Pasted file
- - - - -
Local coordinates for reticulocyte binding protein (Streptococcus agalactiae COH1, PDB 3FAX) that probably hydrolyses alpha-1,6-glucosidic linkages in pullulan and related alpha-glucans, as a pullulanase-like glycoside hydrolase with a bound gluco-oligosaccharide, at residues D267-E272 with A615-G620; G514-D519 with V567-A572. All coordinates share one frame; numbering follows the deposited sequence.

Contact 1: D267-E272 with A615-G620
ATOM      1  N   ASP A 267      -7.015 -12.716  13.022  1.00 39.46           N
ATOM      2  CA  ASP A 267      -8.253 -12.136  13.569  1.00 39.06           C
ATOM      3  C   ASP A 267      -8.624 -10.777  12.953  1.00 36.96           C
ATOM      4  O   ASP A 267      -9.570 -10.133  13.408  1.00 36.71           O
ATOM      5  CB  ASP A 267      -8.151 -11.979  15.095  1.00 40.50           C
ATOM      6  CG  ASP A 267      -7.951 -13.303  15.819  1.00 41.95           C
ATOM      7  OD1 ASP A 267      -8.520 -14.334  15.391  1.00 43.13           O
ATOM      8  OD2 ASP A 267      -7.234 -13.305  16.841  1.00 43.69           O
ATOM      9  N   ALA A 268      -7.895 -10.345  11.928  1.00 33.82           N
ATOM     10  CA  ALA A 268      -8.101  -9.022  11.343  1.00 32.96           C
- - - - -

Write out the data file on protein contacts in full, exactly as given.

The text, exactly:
Local coordinates for reticulocyte binding protein (Streptococcus agalactiae COH1, PDB 3FAX) that probably hydrolyses alpha-1,6-glucosidic linkages in pullulan and related alpha-glucans, as a pullulanase-like glycoside hydrolase with a bound gluco-oligosaccharide, at residues D267-E272 with A615-G620; G514-D519 with V567-A572. All coordinates share one frame; numbering follows the deposited sequence.

Contact 1: D267-E272 with A615-G620
ATOM      1  N   ASP A 267      -7.015 -12.716  13.022  1.00 39.46           N
ATOM      2  CA  ASP A 267      -8.253 -12.136  13.569  1.00 39.06           C
ATOM      3  C   ASP A 267      -8.624 -10.777  12.953  1.00 36.96           C
ATOM      4  O   ASP A 267      -9.570 -10.133  13.408  1.00 36.71           O
ATOM      5  CB  ASP A 267      -8.151 -11.979  15.095  1.00 40.50           C
ATOM      6  CG  ASP A 267      -7.951 -13.303  15.819  1.00 41.95           C
ATOM      7  OD1 ASP A 267      -8.520 -14.334  15.391  1.00 43.13           O
ATOM      8  OD2 ASP A 267      -7.234 -13.305  16.841  1.00 43.69           O
ATOM      9  N   ALA A 268      -7.895 -10.345  11.928  1.00 33.82           N
ATOM     10  CA  ALA A 268      -8.101  -9.022  11.343  1.00 32.96           C